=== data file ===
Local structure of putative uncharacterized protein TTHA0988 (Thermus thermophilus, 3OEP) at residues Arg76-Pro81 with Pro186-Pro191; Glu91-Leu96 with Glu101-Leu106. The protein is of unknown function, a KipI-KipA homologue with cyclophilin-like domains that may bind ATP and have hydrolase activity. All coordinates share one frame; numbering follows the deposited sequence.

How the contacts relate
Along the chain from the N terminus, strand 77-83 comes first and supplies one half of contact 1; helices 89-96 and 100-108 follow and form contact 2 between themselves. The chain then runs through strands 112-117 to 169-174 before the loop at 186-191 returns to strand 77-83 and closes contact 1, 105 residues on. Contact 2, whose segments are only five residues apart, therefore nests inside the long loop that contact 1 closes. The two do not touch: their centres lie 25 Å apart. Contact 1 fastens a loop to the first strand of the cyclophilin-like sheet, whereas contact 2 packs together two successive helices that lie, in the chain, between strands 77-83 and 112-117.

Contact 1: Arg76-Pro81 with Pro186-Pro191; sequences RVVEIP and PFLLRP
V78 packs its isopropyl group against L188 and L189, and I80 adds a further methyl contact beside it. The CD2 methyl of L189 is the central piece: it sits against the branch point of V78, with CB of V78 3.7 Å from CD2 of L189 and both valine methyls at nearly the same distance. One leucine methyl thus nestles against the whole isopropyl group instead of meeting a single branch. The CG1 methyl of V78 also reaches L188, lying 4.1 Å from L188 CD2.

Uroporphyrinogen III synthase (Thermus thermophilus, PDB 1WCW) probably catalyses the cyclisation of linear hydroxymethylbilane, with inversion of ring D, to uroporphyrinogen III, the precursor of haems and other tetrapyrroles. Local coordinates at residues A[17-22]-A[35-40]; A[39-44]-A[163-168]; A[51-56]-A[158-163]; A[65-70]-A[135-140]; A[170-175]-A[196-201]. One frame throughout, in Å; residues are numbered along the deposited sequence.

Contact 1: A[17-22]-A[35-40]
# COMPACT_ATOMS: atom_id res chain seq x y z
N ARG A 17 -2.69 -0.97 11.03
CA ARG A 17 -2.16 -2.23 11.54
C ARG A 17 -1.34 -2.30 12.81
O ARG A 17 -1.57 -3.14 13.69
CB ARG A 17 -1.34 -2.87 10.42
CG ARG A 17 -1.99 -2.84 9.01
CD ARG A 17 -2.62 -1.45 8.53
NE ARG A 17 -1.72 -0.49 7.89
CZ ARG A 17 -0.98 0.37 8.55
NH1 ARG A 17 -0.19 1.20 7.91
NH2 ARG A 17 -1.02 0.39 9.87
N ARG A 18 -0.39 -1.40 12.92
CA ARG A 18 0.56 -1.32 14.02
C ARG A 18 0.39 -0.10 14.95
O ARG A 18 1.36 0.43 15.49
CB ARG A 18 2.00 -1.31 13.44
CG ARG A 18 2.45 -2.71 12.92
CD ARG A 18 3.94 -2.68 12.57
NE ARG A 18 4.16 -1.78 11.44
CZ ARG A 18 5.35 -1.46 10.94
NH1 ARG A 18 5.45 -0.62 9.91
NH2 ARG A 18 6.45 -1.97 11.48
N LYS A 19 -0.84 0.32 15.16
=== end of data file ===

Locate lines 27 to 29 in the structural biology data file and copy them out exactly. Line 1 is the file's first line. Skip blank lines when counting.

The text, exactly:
NE ARG A 18 4.16 -1.78 11.44
CZ ARG A 18 5.35 -1.46 10.94
NH1 ARG A 18 5.45 -0.62 9.91